Homework will mostly be given once a week (for Foundation students this should take approximately 30 minutes and for KS4 students this will take approximately 40 minutes). However, on occasion, a two-week homework may be set which will take longer to complete or homework may involve going over work previously learnt in the last lesson.

Typical homework activities include: researching, responding to key questions, rote learning key terminology or spelling, rote learning key beliefs and practices, completing a survey and analysing the results and responding to GCSE questions.

Formative assessments (assessments that are given a fine grade and a target for improvement) are completed in Foundation usually once in a unit (on occasion there will be an additional piece set as homework, which is formatively assessed in the middle of a unit.  For KS4, students will be formatively assessed twice in each unit (once in the middle of the unit and once at the end of the unit, where students will sit a complete set of a-d GCSE examination questions.) At KS5, a formative milestone will be completed at the end of each unit.


Two months before the examinations take place, a number of revision corridor sessions will take place either focusing on specific content or examination skills.

Teachers are willing to be asked for appointments at any point if students require extra one-on-one support.

Extra-curricular Opportunities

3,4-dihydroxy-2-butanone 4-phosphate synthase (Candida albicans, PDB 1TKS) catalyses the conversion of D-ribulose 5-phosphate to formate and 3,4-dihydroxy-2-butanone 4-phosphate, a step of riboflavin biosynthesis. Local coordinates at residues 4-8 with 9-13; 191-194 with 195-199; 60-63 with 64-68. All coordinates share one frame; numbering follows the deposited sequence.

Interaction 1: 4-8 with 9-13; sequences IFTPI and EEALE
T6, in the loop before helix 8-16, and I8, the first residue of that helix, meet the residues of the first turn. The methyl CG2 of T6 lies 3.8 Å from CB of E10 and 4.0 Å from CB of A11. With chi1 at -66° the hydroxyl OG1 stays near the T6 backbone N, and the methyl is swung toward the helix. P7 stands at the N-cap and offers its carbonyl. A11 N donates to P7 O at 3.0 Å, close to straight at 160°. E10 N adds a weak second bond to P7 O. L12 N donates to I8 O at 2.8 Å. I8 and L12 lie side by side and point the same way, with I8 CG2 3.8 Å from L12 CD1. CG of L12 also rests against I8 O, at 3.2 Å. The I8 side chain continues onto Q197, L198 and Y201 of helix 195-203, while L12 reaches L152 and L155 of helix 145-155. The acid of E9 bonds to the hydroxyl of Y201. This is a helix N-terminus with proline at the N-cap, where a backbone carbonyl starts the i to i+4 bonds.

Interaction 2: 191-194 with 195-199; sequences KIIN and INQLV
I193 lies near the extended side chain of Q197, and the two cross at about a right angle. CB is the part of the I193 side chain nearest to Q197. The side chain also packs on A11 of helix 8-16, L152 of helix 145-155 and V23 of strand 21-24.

At the start of each year, Philosophy Club is run during the Autumn term for Year 7 students to encourage them to think more deeply about issues affecting the world around us and question the possibility of ‘another dimension to life’. This is targeted to Silver Programme students due to the complex material we cover but is accessible and open to all Year 7 students.

The group ‘RE inspired’ come to Maiden Erlegh to discuss the person of Jesus with our whole cohort of Year 7 students and in Year 8 a Buddhist visitor discusses their beliefs with our students.  In Years 9, we host an Imam and a Christian minister, to enhance our students’ understanding of the two faiths we explore at GCSE level and in the past we have held an Interfaith Conference with guest speakers from Hindu Dharma, Sikhi, Humanism, Christianity and Islam.  Additionally, RE Inspired visit our A Level students to enhance their understanding of the units ‘Religious experiences’ and ‘the problem of evil.’

Withdrawal from RE

Parents have the right to choose whether or not to withdraw their child from RE without influence from the school, although a school should ensure parents or carers are informed of this right and are aware of the educational objectives and content of the RE syllabus. In this way, parents can make an informed decision. Where parents have requested that their child is withdrawn, their right must be respected, and where RE is integrated in the curriculum, the school will need to discuss the arrangements with the parents or carers to explore how the child’s withdrawal can be best accommodated. If students are withdrawn from RE, schools have a duty to supervise them, though not to provide additional teaching or to incur extra cost. Students will usually remain on school premises.

Should you wish to withdraw your son or daughter from Religion & Philosophy, please contact the Headteacher in writing.